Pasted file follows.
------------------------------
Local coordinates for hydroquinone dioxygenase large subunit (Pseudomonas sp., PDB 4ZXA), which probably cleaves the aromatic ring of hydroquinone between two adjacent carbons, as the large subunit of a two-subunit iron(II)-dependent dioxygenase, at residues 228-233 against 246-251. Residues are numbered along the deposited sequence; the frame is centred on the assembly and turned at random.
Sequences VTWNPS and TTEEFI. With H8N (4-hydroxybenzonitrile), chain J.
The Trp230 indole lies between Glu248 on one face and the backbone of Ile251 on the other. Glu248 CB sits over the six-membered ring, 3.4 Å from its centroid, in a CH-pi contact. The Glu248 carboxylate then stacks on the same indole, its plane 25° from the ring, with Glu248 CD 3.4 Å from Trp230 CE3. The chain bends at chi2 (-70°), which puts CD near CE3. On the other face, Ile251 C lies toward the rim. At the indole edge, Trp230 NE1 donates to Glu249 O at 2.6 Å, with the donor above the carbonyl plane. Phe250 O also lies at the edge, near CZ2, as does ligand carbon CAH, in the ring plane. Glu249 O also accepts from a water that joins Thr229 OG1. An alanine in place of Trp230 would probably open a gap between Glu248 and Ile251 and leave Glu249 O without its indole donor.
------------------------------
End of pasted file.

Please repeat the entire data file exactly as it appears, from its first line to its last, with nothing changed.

Local coordinates for hydroquinone dioxygenase large subunit (Pseudomonas sp., PDB 4ZXA), which probably cleaves the aromatic ring of hydroquinone between two adjacent carbons, as the large subunit of a two-subunit iron(II)-dependent dioxygenase, at residues 228-233 against 246-251. Residues are numbered along the deposited sequence; the frame is centred on the assembly and turned at random.
Sequences VTWNPS and TTEEFI. With H8N (4-hydroxybenzonitrile), chain J.
The Trp230 indole lies between Glu248 on one face and the backbone of Ile251 on the other. Glu248 CB sits over the six-membered ring, 3.4 Å from its centroid, in a CH-pi contact. The Glu248 carboxylate then stacks on the same indole, its plane 25° from the ring, with Glu248 CD 3.4 Å from Trp230 CE3. The chain bends at chi2 (-70°), which puts CD near CE3. On the other face, Ile251 C lies toward the rim. At the indole edge, Trp230 NE1 donates to Glu249 O at 2.6 Å, with the donor above the carbonyl plane. Phe250 O also lies at the edge, near CZ2, as does ligand carbon CAH, in the ring plane. Glu249 O also accepts from a water that joins Thr229 OG1. An alanine in place of Trp230 would probably open a gap between Glu248 and Ile251 and leave Glu249 O without its indole donor.